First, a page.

How Saber-tooth Cats Worked

Smilodon fatalis, the saber-tooth cat: a little like a tiger and a little like a bear. See more pictures of big cats.
©2008 HowStuffWorks

It's easy to imagine that saber-tooth cats hunted the way today's tigers do -- after all, many people call the extinct felines "saber-tooth tigers." Tigers hunt alone, waiting until twilight and using vegetation or patches of light and shadow to hide themselves. A tiger will stalk its prey until it's close enough to strike in a couple of quick leaps. The kill comes when the tiger bites through the back of its victim's neck and severs the spinal cord. Tigers can also strangle their prey with a long-lasting bite to the throat.

Big Cat Image Gallery

But in spite of their popular -- and incorrect -- nickname, saber-tooth cats weren't really tigers. The most well-known of the extinct felines, Smilodon fatalis, shared some physical traits and hunting patterns with tigers. But saber-tooth cats may have been social animals, like today's lions. Many saber-tooth species also had the sheer physical bulk of bears.

Today's big cats have long canines, too -- but they're tiny compared to the elongated teeth of a saber-tooth.
Natphotos/Getty Images

This adds up to a stalk-and-pounce hunter that was powerful enough to knock prehistoric bison off their feet. The cats' oversized teeth were weapons, but their jaws weren't built for strangulation or crunching through spines. Instead, these cats used their canines for slicing and ripping the softest parts for their prey -- their throats and abdomens. Most likely, saber-tooth cats' prey died slowly from loss of blood rather than quickly from strangulation or a broken neck.

In talking about saber-tooth cats, it's important to make a few things clear. One is that there were lots of carnivores with long teeth that lived during various periods of the Earth's history. These animals varied in shape and size, and so did their most notable trait -- their teeth. For the purpose of this article, we'll talk primarily about one member of the Smilodon genus: Smilodon fatalis, which became extinct at the end of the last ice age, about 10,000 years ago. We'll start with a look at the anatomy of these big cats, as recorded in the fossil record. Then we'll look at how scientists have interpreted these fossils to learn about how saber-tooth cats lived and behaved.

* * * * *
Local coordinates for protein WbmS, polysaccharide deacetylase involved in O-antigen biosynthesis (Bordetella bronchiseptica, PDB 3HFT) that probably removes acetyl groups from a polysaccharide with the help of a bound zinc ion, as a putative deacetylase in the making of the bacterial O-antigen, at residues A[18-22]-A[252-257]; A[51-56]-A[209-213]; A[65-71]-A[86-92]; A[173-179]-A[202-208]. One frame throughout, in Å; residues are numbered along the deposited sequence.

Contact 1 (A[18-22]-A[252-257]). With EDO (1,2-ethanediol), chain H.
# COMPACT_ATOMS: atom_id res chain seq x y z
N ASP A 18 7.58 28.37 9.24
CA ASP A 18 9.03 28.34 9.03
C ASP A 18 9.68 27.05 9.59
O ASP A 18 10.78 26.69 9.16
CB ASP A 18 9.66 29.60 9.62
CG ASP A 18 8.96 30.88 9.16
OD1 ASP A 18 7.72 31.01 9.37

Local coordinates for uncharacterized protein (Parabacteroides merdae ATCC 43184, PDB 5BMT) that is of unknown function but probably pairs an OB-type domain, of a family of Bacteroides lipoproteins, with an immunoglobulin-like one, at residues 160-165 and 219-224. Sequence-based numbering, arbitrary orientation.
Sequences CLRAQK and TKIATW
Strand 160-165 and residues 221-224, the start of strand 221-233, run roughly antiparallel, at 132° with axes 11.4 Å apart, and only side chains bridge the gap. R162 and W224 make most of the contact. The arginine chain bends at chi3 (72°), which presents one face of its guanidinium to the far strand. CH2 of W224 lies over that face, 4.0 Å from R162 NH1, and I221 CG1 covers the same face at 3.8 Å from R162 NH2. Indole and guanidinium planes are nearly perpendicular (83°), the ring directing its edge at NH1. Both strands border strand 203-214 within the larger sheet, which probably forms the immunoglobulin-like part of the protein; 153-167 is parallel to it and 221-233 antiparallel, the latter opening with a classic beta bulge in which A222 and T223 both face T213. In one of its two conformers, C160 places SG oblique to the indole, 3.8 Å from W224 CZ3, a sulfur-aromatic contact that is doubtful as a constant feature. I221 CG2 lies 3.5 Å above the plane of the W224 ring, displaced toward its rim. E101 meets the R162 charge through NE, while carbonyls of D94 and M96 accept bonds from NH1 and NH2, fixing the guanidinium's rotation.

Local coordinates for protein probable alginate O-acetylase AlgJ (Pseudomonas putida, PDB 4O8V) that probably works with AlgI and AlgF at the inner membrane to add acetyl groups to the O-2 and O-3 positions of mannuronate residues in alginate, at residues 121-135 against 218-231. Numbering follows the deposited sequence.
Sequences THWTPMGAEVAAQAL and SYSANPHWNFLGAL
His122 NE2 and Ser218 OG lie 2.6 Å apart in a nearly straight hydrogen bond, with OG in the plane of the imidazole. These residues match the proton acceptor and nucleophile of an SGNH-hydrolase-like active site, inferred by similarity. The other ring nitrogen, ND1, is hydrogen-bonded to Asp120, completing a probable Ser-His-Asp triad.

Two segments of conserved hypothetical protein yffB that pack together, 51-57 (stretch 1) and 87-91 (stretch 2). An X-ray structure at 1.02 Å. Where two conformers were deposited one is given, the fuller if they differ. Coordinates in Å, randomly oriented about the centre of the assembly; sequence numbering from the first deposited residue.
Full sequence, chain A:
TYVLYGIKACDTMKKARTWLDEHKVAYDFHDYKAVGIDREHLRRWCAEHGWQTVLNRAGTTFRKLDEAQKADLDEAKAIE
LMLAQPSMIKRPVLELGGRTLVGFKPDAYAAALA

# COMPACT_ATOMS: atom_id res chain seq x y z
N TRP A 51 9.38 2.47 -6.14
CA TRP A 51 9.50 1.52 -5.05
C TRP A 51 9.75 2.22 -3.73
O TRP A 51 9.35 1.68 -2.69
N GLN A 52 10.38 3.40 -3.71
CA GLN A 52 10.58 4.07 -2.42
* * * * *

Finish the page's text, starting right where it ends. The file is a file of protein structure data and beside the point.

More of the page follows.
Saber-tooth Anatomy

Tom Tietz/Getty Images

Naturally, saber-tooth cats are known for their distinctive teeth -- two very long canines that extended well past the bottom of the jaw. These canines were about twice as thick from front to back as from side to side, so they resembled very thick, somewhat curved knife blades. In Smilodon fatalis, adults' saber teeth could measure up to 7 inches (18 centimeters) long. That's about as long as the average man's hand from the wrist to the end of the middle finger.

This content is not compatible on this device.

Click to open and close.

But the cats' teeth weren't always so big. Saber-tooth cats had deciduous baby teeth, just like people and many other mammals do. The cats lost their baby teeth, including a set of miniature saber canines, before they entered adolescence. In order to reach the necessary length, their adult canines grew at a rate of about 8 millimeters a month for more than 18 months. Today's tigers' teeth grow about this fast, but the canines of saber-tooth cats grew for a longer period of time than tiger teeth do.

The sheer size of a saber-tooth cat's canines can make it seem like eating or attacking prey would be a problem. But saber-tooth cats had the ability to open their mouths very wide to make up for the extreme length of their teeth. Smilodon fatalis could open its mouth up to 120 degrees wide. This let the cats take big bites, although, according to computerized tomography (CT) scans, they used those big bites for soft flesh, not thick bones. The cats' skulls weren't designed to handle the pressure of biting through bone. They also weren't designed to provide anchors for the amount of muscle needed to hang on to struggling prey for a long time. That's one reason why saber-tooth cats tended to aim for the throat or abdomen instead of the bonier parts of their prey.